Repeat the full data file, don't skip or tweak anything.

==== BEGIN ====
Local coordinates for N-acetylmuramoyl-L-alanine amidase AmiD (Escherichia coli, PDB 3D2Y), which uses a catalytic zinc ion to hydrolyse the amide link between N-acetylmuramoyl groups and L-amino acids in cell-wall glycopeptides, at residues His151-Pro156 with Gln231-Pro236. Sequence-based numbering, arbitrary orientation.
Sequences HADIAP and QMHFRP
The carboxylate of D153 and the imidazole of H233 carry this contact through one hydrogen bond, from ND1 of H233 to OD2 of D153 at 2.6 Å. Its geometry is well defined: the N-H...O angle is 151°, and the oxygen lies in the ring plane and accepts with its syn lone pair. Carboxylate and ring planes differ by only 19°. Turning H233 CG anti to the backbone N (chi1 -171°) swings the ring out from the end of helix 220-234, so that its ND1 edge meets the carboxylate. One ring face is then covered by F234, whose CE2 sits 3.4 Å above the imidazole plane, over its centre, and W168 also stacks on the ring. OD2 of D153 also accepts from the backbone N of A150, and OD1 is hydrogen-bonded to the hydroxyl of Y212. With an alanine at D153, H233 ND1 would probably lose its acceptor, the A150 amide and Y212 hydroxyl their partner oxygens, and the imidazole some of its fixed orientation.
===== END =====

Local coordinates for N-acetylmuramoyl-L-alanine amidase AmiD (Escherichia coli, PDB 3D2Y), which uses a catalytic zinc ion to hydrolyse the amide link between N-acetylmuramoyl groups and L-amino acids in cell-wall glycopeptides, at residues His151-Pro156 with Gln231-Pro236. Sequence-based numbering, arbitrary orientation.
Sequences HADIAP and QMHFRP
The carboxylate of D153 and the imidazole of H233 carry this contact through one hydrogen bond, from ND1 of H233 to OD2 of D153 at 2.6 Å. Its geometry is well defined: the N-H...O angle is 151°, and the oxygen lies in the ring plane and accepts with its syn lone pair. Carboxylate and ring planes differ by only 19°. Turning H233 CG anti to the backbone N (chi1 -171°) swings the ring out from the end of helix 220-234, so that its ND1 edge meets the carboxylate. One ring face is then covered by F234, whose CE2 sits 3.4 Å above the imidazole plane, over its centre, and W168 also stacks on the ring. OD2 of D153 also accepts from the backbone N of A150, and OD1 is hydrogen-bonded to the hydroxyl of Y212. With an alanine at D153, H233 ND1 would probably lose its acceptor, the A150 amide and Y212 hydroxyl their partner oxygens, and the imidazole some of its fixed orientation.